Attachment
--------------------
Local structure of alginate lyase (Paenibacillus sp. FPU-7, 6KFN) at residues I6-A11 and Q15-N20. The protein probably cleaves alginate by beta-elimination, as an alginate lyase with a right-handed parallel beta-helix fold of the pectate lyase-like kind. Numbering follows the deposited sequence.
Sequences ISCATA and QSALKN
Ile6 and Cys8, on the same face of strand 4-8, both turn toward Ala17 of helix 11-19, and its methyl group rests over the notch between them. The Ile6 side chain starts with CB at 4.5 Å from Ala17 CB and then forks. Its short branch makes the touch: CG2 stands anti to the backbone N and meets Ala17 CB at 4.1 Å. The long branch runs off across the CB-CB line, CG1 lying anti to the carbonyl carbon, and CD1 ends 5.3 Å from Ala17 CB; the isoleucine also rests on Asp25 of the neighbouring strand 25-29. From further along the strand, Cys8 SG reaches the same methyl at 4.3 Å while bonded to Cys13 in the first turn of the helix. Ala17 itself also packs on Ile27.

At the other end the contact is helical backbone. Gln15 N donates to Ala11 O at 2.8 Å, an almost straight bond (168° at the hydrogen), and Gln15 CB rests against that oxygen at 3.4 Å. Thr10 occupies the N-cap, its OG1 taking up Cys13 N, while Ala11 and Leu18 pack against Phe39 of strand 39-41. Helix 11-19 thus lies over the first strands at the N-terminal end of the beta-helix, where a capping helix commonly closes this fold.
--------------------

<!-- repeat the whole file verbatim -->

Local structure of alginate lyase (Paenibacillus sp. FPU-7, 6KFN) at residues I6-A11 and Q15-N20. The protein probably cleaves alginate by beta-elimination, as an alginate lyase with a right-handed parallel beta-helix fold of the pectate lyase-like kind. Numbering follows the deposited sequence.
Sequences ISCATA and QSALKN
Ile6 and Cys8, on the same face of strand 4-8, both turn toward Ala17 of helix 11-19, and its methyl group rests over the notch between them. The Ile6 side chain starts with CB at 4.5 Å from Ala17 CB and then forks. Its short branch makes the touch: CG2 stands anti to the backbone N and meets Ala17 CB at 4.1 Å. The long branch runs off across the CB-CB line, CG1 lying anti to the carbonyl carbon, and CD1 ends 5.3 Å from Ala17 CB; the isoleucine also rests on Asp25 of the neighbouring strand 25-29. From further along the strand, Cys8 SG reaches the same methyl at 4.3 Å while bonded to Cys13 in the first turn of the helix. Ala17 itself also packs on Ile27.

At the other end the contact is helical backbone. Gln15 N donates to Ala11 O at 2.8 Å, an almost straight bond (168° at the hydrogen), and Gln15 CB rests against that oxygen at 3.4 Å. Thr10 occupies the N-cap, its OG1 taking up Cys13 N, while Ala11 and Leu18 pack against Phe39 of strand 39-41. Helix 11-19 thus lies over the first strands at the N-terminal end of the beta-helix, where a capping helix commonly closes this fold.